Would it be possible to find an even longer steerer tube/fork to pair with my surly? Is that a bad idea/dangerous? I already have a tall stem and can't go taller that way.

  19. #19
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    Quote Originally Posted by MountainMommaC View Post
    Would it be possible to find an even longer steerer tube/fork to pair with my surly? Is that a bad idea/dangerous? I already have a tall stem and can't go taller that way.
    Why don't you show us what you're working with... we're not picky about image quality, a cell phone snapshot will do. FWIW I have a Delta stem extender on one of our tandems. 3" of additional bar height. I have to imagine an uncut factory fork is plenty long. Maybe yours was cut? Regardless, I think you should be looking at other strategies along with more bar height. Someone mentioned wrist supports. There are alternative bar shapes... "H" bars and "W" bars that put your wrists in different orientations... then there are drops... <running, ducking...>

    H

  20. #20
    Team Water Andy_K's Avatar
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    Quote Originally Posted by MountainMommaC View Post
    Would it be possible to find an even longer steerer tube/fork to pair with my surly? Is that a bad idea/dangerous? I already have a tall stem and can't go taller that way.
    It sounds like you've got a fit issue, but I think there's a good chance you can fix it with your current bike.

    Bike fit is all about balance. If you're putting too much weight on your hands, it's because your balance is tipped forward. Higher handlebars aren't the only way to fix that.

    Picture the triangle formed by your pedals, your butt and your hands. What you want is for your weight to be perfectly balanced across a vertical line drawn up from your feet (actually, the bottom bracket since that's the center around which your feet are moving). You've got too much weight in front of the line, so what you need is to move some behind it. Sitting more upright does that, but there's a point beyond which raising the bars more is counter productive. Other options are bringing the bars closer and moving your butt back.

    One of the sacred rules of bike fit is that you don't fix reach problems by moving the saddle. However, like most of the rules of bike fit this one has some caveats behind it. You should never move the saddle forward to get closer to the bars (because it tips your balance forward), but it's OK to move the saddle back. What's really sacred here is the space between your hips and the bottom bracket -- you have to give your legs room to move -- but there's an arc of acceptable positions that have the same distance. If you move your saddle back a little and down a little, you keep the same distance from the pedals and gain some rearward balance.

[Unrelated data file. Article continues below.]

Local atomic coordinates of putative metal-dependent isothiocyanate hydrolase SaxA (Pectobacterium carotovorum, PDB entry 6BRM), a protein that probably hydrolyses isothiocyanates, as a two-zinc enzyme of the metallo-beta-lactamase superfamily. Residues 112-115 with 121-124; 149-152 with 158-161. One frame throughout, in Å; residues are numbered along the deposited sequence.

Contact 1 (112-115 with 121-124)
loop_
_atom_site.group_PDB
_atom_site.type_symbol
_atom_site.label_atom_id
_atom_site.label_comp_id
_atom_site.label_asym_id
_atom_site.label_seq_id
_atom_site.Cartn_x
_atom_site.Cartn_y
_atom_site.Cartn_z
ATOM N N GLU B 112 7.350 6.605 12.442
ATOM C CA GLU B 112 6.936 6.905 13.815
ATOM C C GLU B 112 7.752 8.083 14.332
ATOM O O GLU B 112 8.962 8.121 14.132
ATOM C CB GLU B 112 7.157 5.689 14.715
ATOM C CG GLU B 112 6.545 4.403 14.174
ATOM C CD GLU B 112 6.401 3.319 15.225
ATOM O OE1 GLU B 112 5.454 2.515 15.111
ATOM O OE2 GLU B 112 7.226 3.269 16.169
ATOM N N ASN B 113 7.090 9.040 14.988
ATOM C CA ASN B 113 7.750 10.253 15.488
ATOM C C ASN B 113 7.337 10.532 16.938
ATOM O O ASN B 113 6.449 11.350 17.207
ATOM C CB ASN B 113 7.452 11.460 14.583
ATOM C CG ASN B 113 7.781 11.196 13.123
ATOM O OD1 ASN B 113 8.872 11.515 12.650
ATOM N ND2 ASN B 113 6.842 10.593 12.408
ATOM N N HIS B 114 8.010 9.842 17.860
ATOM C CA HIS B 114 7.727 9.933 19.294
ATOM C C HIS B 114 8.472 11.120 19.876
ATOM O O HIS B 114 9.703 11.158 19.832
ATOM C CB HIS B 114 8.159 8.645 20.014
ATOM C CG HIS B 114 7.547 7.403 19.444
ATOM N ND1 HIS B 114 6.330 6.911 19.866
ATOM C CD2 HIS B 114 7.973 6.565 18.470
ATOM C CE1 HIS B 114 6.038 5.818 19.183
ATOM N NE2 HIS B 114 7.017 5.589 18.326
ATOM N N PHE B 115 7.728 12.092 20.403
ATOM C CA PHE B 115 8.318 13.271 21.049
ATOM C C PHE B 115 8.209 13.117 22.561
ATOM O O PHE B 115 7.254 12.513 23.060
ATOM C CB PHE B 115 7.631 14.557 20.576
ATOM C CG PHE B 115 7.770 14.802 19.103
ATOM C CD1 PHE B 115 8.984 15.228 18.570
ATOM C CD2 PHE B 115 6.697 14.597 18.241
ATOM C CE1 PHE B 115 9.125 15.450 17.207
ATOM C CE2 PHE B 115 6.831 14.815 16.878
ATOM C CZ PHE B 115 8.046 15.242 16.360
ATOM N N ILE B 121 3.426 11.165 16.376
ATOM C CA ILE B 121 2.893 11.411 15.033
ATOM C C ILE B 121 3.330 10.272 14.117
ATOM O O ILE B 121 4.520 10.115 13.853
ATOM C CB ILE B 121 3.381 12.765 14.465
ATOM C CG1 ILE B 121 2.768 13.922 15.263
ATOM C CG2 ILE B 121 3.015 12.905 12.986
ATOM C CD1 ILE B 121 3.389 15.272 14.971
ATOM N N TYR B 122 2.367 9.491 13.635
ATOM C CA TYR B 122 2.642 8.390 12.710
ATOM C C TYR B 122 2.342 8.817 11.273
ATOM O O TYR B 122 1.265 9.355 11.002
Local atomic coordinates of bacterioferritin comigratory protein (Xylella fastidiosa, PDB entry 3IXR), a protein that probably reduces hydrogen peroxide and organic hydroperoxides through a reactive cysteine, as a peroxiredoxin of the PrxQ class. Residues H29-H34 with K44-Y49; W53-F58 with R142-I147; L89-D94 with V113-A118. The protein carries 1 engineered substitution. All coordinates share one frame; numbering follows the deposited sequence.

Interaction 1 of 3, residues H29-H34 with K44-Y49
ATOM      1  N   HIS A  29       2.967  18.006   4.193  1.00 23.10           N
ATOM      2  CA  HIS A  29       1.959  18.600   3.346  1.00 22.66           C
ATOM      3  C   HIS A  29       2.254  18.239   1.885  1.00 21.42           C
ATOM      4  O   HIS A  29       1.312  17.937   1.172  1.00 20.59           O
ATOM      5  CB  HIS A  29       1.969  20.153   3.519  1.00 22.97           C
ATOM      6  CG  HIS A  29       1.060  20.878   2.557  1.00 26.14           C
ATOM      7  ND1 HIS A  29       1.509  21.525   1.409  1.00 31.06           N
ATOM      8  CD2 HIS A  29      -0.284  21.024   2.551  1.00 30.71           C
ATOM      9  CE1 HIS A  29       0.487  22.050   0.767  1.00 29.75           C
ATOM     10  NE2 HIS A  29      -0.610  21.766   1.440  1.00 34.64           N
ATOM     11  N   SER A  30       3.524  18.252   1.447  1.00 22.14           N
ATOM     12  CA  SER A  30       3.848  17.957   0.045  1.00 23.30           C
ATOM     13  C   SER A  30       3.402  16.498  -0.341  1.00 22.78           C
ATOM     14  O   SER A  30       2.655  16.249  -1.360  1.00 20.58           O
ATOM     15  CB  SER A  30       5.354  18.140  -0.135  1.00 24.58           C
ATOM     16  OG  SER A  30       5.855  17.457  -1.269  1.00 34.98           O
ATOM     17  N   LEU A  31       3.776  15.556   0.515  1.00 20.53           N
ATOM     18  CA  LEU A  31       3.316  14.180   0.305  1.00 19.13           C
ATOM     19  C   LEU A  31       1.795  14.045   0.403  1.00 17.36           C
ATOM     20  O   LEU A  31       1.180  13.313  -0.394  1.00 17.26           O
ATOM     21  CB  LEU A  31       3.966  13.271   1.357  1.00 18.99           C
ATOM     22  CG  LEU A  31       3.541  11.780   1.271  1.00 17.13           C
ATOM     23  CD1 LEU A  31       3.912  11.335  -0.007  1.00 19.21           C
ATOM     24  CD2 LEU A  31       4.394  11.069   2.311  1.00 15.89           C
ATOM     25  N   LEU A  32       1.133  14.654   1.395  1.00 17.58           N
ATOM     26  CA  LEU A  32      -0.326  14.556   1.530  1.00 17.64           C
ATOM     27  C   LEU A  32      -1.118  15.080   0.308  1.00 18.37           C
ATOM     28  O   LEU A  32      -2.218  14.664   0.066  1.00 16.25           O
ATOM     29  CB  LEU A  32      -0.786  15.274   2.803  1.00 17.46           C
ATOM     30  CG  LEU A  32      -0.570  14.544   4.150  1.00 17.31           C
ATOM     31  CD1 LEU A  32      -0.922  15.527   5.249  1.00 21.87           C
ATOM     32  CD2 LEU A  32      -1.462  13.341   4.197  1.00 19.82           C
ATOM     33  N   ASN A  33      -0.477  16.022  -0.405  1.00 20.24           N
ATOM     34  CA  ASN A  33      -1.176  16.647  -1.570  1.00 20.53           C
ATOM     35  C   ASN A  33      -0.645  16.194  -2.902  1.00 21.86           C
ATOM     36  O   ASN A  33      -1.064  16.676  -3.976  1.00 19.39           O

Having moved the saddle back you may now need to lean more to reach the bars, which defeats the purpose of moving the saddle back. To fix that, you might need a shorter stem.

    Do you see what I'm getting at with all this? Bike fit is hard to do in text, but if you understand the basic concepts you can do it yourself. Otherwise, some pictures of you on the bike might help. A visit to the LBS might also help.

  21. #21
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    I can't upload here for some reason, so I posted the pics here: Surly Ideally, I'd like the top bar to be shorter. I have relatively long legs and a short torso, so this is a reach for me (therein lies the problem...).

  22. #22
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    If you really need the upright positioning for wrist pain, then I can't imagine you really needing disc brakes. IMO, if your wrist pain is that bad you will never be riding at a level where disc brakes offer any benefit over v brakes.

  23. #23
    Team Water Andy_K's Avatar
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    A little help for you...





    It definitely looks like you could move the seat back, but if reach is already a problem it may be that the frame is just too long for you.

    01010_6v2sJFLVpY7_600x450.jpg00h0h_b9At7GIuE3s_600x450.jpg

  24. #24
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    Quote Originally Posted by Andy_K View Post
    It sounds like you've got a fit issue, but I think there's a good chance you can fix it with your current bike.

    Bike fit is all about balance. If you're putting too much weight on your hands, it's because your balance is tipped forward. Higher handlebars aren't the only way to fix that.
    Also, fitness matters. The stronger your core is, the more you can lean forward without putting weight on your hands.

  25. #25
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    Quote Originally Posted by MountainMommaC View Post
    Okay, I'm going to see (again) if I can tweak it into working. Other than the ride position (and the lack of solid kickstand footing) the surly works well for me. I might try a promenade handlebar. Or... I will question for this poster:



    Would it be possible to find an even longer steerer tube/fork to pair with my surly? Is that a bad idea/dangerous? I already have a tall stem and can't go taller that way.
    Sorry it took so long to get back to you. An un-cut steerer tube is pretty long. Can't imagine you'd be want anything higher. See if they've got one at your LBS and you'll see what I mean. The feeling is a lot more solid than using a tall stem because the steerer is welded to the fork. It's all one piece, essentially. Hope this helps.